Um, hi, hello? Skincare and beauty world? This is a routine vibe check. The industry is full of buzzy words like brightening, smoothing, exfoliating … But what do these words really mean for everyone? More often than not, they allude to active products that contain some sort of acidic or not-rich-enough ingredient, and not all these ingredients are safe or beneficial for darker skin tones and textured hair. Where’s the fine print on that?
The bottom line is that aestheticians, beauty gurus, and brands in general need better education around ingredients when it comes to promising results for all skin and hair. We spoke with Nyakio Grieco—founder of Nyakio Beauty and co-founder of Thirteen Lune, an e-comm platform that dedicates 90% of their shelf space to Black and Brown founders who create products for people of all colors—to clear things up across the spectrum.
“Equitable representation is a crucial part of making the beauty industry more inclusive,” Grieco starts. The industry has made small strides in advertisement representation, but on most labels or brand websites, the facts remain elusive and require extensive outside research for those with darker skin tones to do assessing before investing.
Skincare and makeup
“There’s no shortage of serums in the market, but many aren’t formulated for melanin-rich skin. Star ingredients like kojic acid and azelaic acid are amazing for the skin, and the Brightening Serum from Shayde Beauty is a current go-to. This formula works great for all skin tones for an even complexion and effortless glow.
Breakout-prone types, experiment on the face with caution, though Grieco explains that cold-pressed coconut oil works well for all skin types on the body—especially nourishing when there’s a need for some deep hydration.
“The Idan Oil from Liha Beauty is a multi-purpose, head-to-toe body oil that provides benefits to keep you glowing and hydrated all day. Bonus: it’s also infused with real tuberose and has the most heavenly scent.”
So many highlighters on the market are designed for lighter skin and have an unnaturally pearlescent effect on more melanated tones. The perfect highlight and glow that are essential to Grieco’s everyday makeup look come from Ami Colé’s Light Catching Highlighter.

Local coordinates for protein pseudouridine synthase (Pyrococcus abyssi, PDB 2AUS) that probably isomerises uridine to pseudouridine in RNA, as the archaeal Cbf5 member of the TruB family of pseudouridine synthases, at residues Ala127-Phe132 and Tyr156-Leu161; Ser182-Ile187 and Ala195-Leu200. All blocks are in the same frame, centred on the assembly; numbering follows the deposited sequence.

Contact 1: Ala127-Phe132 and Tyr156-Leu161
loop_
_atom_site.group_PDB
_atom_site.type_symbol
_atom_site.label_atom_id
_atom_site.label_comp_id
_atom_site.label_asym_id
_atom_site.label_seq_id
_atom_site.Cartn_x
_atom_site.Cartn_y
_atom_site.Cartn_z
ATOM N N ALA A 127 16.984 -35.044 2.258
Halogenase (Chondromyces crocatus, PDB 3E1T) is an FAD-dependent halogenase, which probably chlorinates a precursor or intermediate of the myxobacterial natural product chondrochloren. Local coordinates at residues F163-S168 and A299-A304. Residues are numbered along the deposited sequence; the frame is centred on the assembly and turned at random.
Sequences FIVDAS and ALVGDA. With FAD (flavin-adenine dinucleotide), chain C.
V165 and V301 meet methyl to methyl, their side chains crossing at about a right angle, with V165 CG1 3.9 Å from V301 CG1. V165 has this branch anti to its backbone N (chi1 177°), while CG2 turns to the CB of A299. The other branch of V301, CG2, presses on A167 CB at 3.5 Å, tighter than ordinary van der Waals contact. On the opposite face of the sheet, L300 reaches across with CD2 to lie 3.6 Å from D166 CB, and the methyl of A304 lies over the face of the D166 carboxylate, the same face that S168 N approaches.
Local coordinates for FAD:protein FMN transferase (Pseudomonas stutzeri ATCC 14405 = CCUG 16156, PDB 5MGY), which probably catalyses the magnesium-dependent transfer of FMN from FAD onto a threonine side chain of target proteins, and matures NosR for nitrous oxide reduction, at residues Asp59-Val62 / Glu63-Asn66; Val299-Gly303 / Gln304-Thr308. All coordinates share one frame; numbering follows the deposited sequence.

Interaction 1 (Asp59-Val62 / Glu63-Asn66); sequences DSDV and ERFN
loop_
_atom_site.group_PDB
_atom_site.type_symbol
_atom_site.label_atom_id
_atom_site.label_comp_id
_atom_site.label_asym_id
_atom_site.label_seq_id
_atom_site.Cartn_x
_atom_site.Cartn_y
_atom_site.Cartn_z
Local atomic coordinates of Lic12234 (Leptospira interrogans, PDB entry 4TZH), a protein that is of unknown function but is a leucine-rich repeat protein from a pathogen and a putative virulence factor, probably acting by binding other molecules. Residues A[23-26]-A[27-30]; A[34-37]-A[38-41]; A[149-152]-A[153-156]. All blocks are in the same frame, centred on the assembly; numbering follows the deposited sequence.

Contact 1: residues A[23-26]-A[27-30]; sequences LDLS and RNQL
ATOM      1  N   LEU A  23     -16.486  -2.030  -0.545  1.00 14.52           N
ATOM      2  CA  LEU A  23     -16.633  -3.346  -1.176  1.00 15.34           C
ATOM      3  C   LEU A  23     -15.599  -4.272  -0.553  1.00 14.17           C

“It’s a great example of a product that truly allows us to see the effects of highlighter on all skin types, including darker skin tones.”
Beware of peels and lasers
“It’s best for those of us with melanin-rich skin to consult a dermatologist before receiving certain chemical peels and laser treatments that can often cause hyperpigmentation in darker skin tones.
The skincare products formulated with acids, like glycolic acid or lactic acid, work best on melanin-rich skin at lower percentages to reduce chances of hyper- or hypopigmentation, or irritation to the skin barrier. Look for products that detail their percentages so you know how they are formulated, and if it’s safe and inclusive.”
Haircare ingredients dos and don’ts
“Ingredients in hair products including sulfates, parabens, and formaldehyde are not beneficial to all hair types but can be especially damaging for textured hair. To maintain the best hydration and hair health for textured hair and beyond, it’s best to use products that include healthy oils like argan oil, shea oil, and hydrolyzed keratin, which helps to fight frizz, reduce the damage from heat styling and chemicals, and tame tangles. Coffee seed oil is also an incredible ingredient to stimulate cells in the follicle and promote hair growth, which can be a challenge for damaged hair, textured hair, or over-processed hair for all.
Because textured hair requires deep hydration, Bomba Curls Forbidden Hair Mask is incredible and includes ingredients such as argan oil and hydrolyzed keratin that are deeply effective on all hair types, but also gives textured hair that extra boost of needed moisture.”
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